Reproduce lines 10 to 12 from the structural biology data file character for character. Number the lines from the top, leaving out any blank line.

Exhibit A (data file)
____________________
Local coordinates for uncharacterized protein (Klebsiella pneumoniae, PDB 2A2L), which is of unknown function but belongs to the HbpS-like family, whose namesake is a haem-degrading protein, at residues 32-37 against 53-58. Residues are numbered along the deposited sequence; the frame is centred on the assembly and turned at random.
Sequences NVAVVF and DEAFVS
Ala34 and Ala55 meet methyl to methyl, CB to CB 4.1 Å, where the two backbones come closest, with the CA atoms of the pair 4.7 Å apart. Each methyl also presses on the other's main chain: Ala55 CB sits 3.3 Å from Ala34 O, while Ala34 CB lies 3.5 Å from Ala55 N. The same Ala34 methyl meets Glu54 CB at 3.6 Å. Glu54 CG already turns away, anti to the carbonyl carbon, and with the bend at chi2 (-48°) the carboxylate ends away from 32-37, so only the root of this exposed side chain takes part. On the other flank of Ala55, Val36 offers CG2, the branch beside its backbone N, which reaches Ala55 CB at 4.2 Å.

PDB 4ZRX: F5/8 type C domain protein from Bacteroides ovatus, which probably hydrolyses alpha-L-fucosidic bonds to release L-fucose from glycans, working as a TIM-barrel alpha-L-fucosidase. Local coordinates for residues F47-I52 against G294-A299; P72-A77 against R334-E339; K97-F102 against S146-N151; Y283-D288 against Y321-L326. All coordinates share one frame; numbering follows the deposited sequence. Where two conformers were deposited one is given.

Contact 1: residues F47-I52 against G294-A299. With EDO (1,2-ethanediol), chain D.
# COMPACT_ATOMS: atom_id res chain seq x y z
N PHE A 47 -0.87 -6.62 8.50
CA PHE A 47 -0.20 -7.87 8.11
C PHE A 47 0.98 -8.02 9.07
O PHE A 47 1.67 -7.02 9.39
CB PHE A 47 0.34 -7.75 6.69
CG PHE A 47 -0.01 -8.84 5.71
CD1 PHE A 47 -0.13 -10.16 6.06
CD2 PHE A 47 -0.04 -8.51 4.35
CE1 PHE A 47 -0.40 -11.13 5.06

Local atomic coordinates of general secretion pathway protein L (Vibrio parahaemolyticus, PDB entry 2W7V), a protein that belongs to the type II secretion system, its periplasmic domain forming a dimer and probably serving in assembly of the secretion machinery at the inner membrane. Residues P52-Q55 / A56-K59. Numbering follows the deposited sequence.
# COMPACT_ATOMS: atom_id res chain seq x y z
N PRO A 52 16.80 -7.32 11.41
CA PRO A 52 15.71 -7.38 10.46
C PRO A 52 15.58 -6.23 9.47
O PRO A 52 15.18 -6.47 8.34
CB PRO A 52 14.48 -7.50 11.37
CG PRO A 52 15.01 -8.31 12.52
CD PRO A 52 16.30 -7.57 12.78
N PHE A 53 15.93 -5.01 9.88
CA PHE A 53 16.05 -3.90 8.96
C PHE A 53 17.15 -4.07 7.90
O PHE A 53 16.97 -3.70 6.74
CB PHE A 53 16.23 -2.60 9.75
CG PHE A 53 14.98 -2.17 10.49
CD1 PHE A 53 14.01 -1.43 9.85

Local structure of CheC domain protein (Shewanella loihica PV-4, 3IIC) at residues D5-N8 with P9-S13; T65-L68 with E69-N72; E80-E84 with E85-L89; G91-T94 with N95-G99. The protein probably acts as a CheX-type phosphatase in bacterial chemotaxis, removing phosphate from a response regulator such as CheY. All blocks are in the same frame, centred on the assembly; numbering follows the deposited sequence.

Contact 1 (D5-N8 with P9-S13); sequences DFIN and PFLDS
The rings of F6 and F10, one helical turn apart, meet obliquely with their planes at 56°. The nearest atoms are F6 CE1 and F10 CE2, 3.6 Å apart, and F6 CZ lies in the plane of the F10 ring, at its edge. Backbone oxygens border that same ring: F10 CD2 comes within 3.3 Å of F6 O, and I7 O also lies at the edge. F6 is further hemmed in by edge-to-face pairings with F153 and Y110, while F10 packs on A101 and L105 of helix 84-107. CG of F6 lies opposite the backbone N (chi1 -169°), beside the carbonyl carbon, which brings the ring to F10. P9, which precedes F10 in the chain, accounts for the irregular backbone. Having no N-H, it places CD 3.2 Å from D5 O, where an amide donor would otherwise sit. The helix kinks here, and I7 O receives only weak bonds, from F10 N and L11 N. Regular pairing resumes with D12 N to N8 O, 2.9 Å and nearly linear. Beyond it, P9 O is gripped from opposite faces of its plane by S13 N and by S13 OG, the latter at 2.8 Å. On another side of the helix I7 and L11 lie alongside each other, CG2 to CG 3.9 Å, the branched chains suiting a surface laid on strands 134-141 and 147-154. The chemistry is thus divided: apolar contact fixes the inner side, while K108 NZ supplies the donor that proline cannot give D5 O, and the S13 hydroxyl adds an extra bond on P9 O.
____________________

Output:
O PHE A 47 1.67 -7.02 9.39
CB PHE A 47 0.34 -7.75 6.69
CG PHE A 47 -0.01 -8.84 5.71